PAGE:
A young engineer discovers that a materials problem requires more than finding the right solution — someone actually has to be willing to do something about it
By Peter Tabur, Contributing Writer
Quite a few years ago I had a consulting assignment to correct a problem with an automotive door lock switch. The auto maker had a failure rate specification of 1 per 100,000 and they were up in arms because this particular switch had a failure rate of 7 per 100,000. To make matters worse, it was an intermittent problem and I only had two faulty switches to study.
Upon investigation, I learned that this switch had been in production for about a year, and its construction was quite simple. There was a small round PCB with three large solder pads to which three wires were soldered and was held in a small plastic housing. The actuator consisted round disk, pressed into the housing, and heat staked to this was a beryllium copper set of bent sheet metal fingers. Rotating this moved the fingers to bridge a pair of solder pads making the contact.
I began by disassembling one of the switches and found no smoking gun. No fingers were broken or bent, and no evidence of excessive wear or corrosion. The switches had a small dab of lithium grease to minimize wear. This grease appeared unchanged and free of contaminants. A quick analysis revealed it was unchanged from new grease (perhaps it had coagulated so the copper fingers could no longer slice through it.) Before disassembly the switch never worked, but once I reassembled it, it worked 100% of the time! I was flummoxed.
I switched course and looked at the manufacturing line, looking for any changes in process, parts, materials, system adjustments, sourcing, etc. to no avail; all was the same…
Then something caught my eye. In a large bin were hundreds of actuators and I noticed that the BeCu fingers were bent at approximately 30°. The ones I had seen from the defective switch were bent approximately 15°. Armed with this insight, I took thirty actuators and measured the height of the contacts prior to assembly. These I had built into switches. I then carefully took them apart and measured the height again. They were all consistently lower!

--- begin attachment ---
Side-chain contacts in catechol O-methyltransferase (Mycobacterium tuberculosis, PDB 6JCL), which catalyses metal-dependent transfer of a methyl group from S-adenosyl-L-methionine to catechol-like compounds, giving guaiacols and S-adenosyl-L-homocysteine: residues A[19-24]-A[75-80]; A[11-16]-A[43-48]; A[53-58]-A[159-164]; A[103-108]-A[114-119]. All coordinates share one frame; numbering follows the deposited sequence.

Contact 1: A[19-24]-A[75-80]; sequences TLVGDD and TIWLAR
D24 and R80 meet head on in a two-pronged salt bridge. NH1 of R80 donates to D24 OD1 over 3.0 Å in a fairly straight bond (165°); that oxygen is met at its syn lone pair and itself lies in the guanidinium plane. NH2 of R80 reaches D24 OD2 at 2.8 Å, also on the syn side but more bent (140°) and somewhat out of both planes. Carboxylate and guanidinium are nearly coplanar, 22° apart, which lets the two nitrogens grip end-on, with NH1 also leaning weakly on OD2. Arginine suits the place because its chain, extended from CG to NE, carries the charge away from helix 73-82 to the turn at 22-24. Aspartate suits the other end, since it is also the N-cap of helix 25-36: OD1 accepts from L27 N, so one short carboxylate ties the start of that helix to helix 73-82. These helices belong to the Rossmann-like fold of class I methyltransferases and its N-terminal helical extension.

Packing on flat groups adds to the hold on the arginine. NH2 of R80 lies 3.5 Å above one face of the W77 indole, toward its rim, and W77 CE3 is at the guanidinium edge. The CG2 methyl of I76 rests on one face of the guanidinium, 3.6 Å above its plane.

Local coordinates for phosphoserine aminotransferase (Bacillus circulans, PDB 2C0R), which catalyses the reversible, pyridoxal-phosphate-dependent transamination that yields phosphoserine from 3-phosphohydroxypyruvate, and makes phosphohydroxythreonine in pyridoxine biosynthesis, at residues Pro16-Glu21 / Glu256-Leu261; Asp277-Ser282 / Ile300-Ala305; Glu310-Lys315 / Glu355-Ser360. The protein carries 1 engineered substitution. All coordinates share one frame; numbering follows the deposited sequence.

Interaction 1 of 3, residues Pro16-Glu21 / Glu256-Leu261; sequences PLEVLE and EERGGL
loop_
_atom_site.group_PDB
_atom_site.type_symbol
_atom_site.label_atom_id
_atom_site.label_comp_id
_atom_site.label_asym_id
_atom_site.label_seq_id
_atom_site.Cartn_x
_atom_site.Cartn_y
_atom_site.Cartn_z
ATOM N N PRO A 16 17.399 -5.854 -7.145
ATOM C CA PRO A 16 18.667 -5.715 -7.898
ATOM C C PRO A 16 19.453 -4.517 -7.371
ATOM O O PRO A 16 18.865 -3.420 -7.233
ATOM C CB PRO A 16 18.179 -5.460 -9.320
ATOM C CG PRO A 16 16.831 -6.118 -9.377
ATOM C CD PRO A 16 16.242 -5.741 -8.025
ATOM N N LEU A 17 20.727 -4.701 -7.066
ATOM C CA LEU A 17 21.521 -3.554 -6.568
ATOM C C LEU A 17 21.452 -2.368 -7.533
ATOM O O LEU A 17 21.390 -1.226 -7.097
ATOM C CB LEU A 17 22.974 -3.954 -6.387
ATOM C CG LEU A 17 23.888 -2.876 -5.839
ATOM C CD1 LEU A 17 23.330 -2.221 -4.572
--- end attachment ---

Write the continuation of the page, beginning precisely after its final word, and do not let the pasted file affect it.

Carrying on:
Here was a clue. A fundamental of mechanical engineering is the stress-strain curve. In the elastic range, a part will deform in proportion to the force applied, and then spring back to its original position when the load is removed. If the yield stress is exceeded this will no longer be true. Simply put, the yield stress of the fingers had been exceeded in the process of assembling them. This suspicion was confirmed via finite element analysis.
I wrote up my results including a redesign of the contacts that still fit within the switch, applied the same contact pressure and would not exceed the yield stress of the material. The engineering manager was dismissive, saying, “This can’t be the root cause; the switch has always worked just fine.” I pointed out that the failure rate suggested that it wasn’t just fine. Also, the yield stress had been exceeded, not the ultimate tensile stress (the point where the part would break). The part was by definition in the plastic range of the stress-strain curve and one could make no predictions of the behavior. Many could behave well, while others not, it all depended on where the fingers finally came to rest.
He essentially told me, thank you very much, and that concluded my consultation. I have no idea if they implemented the design change. The reluctance, I suspect, was that the redesign would require a new, expensive stamping tool.
Contributing Writer Peter Tabur is an ME with 20+ years of experience, mostly in the high tech arena. He relishes creative design and problem solving. In addition to wood working and reading, he loves pestering the Design News Editorial Director with email.